Psychosocial and Spiritual Factors and Depression Among African-Americans Living with HIV/AIDS

Wednesday, July 13, 2011: 2:05 PM

Safiya George Dalmida, PhD, MSN, APRN
Family and Community Nursing, Emory University, Atlanta, GA
Harold Koenig, MD
Psychiatry, Duke University, Durham, NC

Learning Objective 1: Identify psychosocial factors that have been shown to be significantly associated with mental health outcomes (depression) among people living with HIV/AIDS, particularly HIV-positive African Americans.

Learning Objective 2: Describe spiritual and religious correlates of depression among HIV-positive outpatients and discuss potential clinical implications.

Purpose: African Americans (AA) with HIV/AIDS experience significant stress and depression. Spirituality/religion are important factors among AA and people with HIV/AIDS. The aim of this study was to identify the psychosocial factors associated with depression among HIV+ AA.

Methods: A cross-sectional study was conducted with 262 HIV+ AA outpatients in the southeastern US. SPSS, correlations and hierarchical regression statistics were used.

Results: : About half (54.2%) completed high school or had a G.E.D. and 30.3% attended college, technical or graduate school. Majority (89.7%) were unemployed or on disability. Many (61.3%) had undetectable HIV viral loads (<50-400 copies/ml). Mean sample age was 45±7.7 years, mean depression score was 19.3±12.6, mean HIV medication adherence score was 24.2±5.9 on a scale from 0-30 with higher scores representing better adherence, and mean CD4 count was 465.8±387.1 cells/µL. Mean negative religious coping (RCOPE) was 4.86±5.34) and positive RCOPE was16.6±5.06, with higher scores representing more coping on a scale from 0-21. RESULTS: Depression was significantly inverse associated with positive RCOPE (r= –.24; p=.000), social support satisfaction (r= –.35; p=.000), mental HRQOL (r= –.69; p=.000), physical HRQOL (r= –.45; p=.000) and HIV medication adherence (r= –.29), and significantly positively associated with negative RCOPE (r=.50; p=.000). Negative and positive RCOPE, social support satisfaction, and gender were significant predictors of depressive symptoms, controlling for socio-demographics.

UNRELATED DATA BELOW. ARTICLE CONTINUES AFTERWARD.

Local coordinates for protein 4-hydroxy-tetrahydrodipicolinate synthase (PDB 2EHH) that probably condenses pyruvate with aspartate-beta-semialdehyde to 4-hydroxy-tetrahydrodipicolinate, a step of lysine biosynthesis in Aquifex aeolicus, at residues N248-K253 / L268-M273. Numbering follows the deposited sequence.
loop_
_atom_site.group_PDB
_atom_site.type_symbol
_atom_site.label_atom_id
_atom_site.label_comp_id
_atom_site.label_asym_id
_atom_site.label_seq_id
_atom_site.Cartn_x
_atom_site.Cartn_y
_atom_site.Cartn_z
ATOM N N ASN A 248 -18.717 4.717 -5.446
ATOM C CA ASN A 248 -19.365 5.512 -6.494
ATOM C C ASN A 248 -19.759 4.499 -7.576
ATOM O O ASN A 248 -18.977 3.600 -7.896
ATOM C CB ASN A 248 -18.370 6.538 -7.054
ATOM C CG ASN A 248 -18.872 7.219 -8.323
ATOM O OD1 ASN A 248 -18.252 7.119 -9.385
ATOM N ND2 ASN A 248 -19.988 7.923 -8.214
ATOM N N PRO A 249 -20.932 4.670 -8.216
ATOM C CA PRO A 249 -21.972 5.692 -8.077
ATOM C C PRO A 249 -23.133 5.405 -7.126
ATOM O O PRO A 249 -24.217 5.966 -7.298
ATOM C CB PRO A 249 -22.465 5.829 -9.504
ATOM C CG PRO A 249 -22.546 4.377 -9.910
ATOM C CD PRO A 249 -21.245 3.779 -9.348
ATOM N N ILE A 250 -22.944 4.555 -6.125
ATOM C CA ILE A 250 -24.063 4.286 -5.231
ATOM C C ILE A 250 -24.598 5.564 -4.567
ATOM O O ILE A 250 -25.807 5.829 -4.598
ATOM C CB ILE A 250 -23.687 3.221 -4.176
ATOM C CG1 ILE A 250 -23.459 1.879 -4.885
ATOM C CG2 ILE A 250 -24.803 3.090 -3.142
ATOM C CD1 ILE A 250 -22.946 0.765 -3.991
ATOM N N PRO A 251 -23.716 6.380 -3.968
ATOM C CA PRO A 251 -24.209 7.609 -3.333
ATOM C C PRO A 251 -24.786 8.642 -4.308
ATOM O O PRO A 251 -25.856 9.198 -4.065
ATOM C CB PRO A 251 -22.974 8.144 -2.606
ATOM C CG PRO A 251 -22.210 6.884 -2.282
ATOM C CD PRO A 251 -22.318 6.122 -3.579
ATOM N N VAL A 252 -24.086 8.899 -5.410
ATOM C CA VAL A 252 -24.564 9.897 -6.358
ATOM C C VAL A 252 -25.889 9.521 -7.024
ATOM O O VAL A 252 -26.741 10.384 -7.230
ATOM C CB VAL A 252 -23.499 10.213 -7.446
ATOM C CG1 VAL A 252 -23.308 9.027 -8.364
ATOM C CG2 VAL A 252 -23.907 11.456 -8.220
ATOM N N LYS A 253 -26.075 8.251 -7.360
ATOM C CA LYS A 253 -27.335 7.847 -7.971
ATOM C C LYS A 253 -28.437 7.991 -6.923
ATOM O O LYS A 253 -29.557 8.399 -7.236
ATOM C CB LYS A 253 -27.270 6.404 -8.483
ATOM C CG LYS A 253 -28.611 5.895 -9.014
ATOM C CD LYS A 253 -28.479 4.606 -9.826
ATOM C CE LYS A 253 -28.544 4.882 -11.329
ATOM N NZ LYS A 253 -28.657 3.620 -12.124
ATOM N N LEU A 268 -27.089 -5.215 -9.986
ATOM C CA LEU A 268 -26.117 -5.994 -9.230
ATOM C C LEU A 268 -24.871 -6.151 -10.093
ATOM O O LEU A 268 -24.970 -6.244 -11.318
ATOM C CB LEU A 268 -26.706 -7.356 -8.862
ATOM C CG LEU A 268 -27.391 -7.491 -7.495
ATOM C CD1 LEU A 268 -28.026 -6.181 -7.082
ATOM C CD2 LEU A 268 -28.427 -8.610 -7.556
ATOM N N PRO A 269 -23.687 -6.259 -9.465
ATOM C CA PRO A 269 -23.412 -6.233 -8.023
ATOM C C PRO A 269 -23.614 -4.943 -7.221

Conclusion: HIV+ AA experience significant stress and depressive symptoms and those who use religion to cope in a positive manner report less depressive symptoms and those who use religion to cope in a negative or less positive manner report more depressive symptoms. In this sample, religious coping, gender (being female), and social support were significant predictors of depression. FUTURE DIRECTIONS: More research is necessary to examine these relationships over time and to examine other mediator/moderator relationships between spirituality/religiosity and mental health in HIV+ AA.